Then hang on the outer beams. The hinges and latches should already be installed, so that the outer beam tops all rise 21–22 mm above the main beam. The amas can then be brought close under the aka beam ends with the ama decks (sheer line) laying parallel to the main hull, but slightly lower. The bow of each ama should also be 35 mm closer to the centerline than the centerline at the stern—this is for the deck toe-in (see the manual for more explanation on this). With each ama inclined-in 10°, the ama stern should be positioned 280 mm aft of the after beam, with the bows almost in line with the main hull bow, an equal distance (P&S) below the main hull stem. The 10° ama deck inclination is measured with a spirit level and a 52mm wood block, as per plans. Then mark the ends of the outer aka beams to see where to grind off the surplus—typically, 2–3 mm off 1 or 2 corners, so that it mates level on the 8mm ama deck pads. Once you have a good fit and the ama deck is lying parallel to the main hull deck with all the other positioning (noted above) checked, you can drill down through the beam ends with a long 8mm drill and prepare to bond and bolt the akas to the amas with the 8mm pads in place. Again, see the manual for more details.
There are almost as many ways to attach trampolines as there are trimarans, but not all work well. A loose net trampoline is certainly comfortable for the feet when sitting on the ama but is hard to walk on, it drags in the water and looks most untidy. At the other extreme, a raised, tight, hard, flat surface is easy to walk on but far less comfortable to sit near and the point attachments are highly loaded so tend to fail more readily.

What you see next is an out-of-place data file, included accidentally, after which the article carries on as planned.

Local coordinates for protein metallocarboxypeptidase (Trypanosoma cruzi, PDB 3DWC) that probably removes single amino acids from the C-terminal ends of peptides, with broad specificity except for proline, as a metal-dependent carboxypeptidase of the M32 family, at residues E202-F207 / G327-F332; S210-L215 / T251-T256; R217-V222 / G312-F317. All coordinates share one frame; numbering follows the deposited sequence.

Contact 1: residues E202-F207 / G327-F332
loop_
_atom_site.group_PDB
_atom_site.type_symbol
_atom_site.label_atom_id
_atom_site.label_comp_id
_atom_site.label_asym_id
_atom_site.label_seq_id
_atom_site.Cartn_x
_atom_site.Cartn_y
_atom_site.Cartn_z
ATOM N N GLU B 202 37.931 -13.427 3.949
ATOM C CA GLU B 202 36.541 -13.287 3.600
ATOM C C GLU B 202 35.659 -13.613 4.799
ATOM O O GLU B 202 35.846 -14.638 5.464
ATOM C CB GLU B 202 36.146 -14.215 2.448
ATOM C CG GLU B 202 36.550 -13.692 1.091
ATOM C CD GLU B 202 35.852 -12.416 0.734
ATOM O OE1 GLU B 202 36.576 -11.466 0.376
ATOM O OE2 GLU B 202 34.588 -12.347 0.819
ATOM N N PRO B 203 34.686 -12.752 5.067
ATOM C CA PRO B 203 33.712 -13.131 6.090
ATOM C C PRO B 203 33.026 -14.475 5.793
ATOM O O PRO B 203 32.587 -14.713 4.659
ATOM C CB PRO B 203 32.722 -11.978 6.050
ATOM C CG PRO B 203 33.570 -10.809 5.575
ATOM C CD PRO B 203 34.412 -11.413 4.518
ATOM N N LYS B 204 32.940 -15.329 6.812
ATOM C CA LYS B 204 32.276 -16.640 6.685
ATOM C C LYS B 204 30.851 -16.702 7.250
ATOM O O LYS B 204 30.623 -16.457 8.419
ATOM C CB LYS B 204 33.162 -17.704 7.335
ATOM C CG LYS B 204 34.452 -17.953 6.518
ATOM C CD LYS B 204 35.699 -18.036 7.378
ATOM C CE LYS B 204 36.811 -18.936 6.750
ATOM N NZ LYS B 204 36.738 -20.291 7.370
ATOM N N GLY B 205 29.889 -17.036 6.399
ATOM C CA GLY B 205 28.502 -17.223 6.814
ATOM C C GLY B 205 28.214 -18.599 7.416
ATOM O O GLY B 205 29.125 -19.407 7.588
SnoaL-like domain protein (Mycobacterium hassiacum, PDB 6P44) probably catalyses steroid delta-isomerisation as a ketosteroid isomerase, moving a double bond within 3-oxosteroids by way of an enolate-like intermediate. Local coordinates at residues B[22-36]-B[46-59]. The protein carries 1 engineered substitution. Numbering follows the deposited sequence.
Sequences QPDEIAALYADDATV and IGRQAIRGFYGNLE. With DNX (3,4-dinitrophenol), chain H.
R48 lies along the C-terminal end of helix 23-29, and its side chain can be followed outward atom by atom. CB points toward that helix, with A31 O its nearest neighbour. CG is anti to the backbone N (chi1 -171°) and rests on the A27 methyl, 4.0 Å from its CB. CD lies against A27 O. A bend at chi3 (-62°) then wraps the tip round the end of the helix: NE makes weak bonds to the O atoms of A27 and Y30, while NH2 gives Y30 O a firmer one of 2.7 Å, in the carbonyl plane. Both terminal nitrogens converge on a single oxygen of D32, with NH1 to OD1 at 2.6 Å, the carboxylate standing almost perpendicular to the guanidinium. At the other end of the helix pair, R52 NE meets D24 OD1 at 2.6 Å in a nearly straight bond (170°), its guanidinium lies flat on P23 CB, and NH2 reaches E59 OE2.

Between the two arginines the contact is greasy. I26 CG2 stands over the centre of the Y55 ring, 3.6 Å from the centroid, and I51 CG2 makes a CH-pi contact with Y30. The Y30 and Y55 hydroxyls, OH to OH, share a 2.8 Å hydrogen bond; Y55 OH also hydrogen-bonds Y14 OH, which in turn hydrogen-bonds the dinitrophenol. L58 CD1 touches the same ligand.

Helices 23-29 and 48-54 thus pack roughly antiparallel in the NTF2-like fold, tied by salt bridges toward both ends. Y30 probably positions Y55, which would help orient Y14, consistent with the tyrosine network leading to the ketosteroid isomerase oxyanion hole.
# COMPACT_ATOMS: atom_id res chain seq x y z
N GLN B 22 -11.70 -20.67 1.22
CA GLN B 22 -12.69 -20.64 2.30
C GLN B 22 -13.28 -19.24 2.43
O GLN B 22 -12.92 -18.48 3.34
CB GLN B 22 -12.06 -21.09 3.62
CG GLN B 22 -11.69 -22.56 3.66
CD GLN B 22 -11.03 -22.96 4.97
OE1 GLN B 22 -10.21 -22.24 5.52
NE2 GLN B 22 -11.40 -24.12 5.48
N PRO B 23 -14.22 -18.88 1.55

So for the W17, I prefer something between these two. Black polypropylene mesh is cheap and strong and although it drains a little slower than an open net, it generally drains fast enough. The manual gives some dimensions but the first thing to decide is how and where to attach it.
For the internal edge by the cockpit boxes, I suggest using a bolted-on aluminum extrusion for a bolt rope, formed by sewing the polypropylene mesh tightly around a dense 6–8mm rope. Another solution that is just as effective, but less easily removable, is to slip the bolt rope under a 19 mm × 3 mm alloy flat bar that is bolted to the lower corner of the cockpit box with 5mm (3⁄16") bolts every 100 mm (see sketch).
For the outer edge, I suggest creating a large (100+mm deep) pocket and then slipping in a fiberglass tube of about 16mm diameter. If the mesh is then cut away every 400 mm or so and the cut edge sealed with a hot knife, then there will be a place to pass a nylon strap around the tube and this can also pass around a D‑ring that is attached to the deck of the ama; either bolt down through the deck into the inside gunwale or down into the centerline deck stringer.
The ends can either use similar pockets and tubes, or simply have eyelets installed through areas that have been tripled in mesh thickness, and then lash these points to eye straps securely screwed to the curved akas, into oversize holes that have been epoxy filled. Ideally, such holes should be pre-planned, so that these epoxy plugs can be poured downhand into the curved akas, before they are attached to the ama, as only then can gravity help.
More information on these 3 items can be found in the updated 2013 Build Manual — see January 2013 note on 'The Waters Edge'.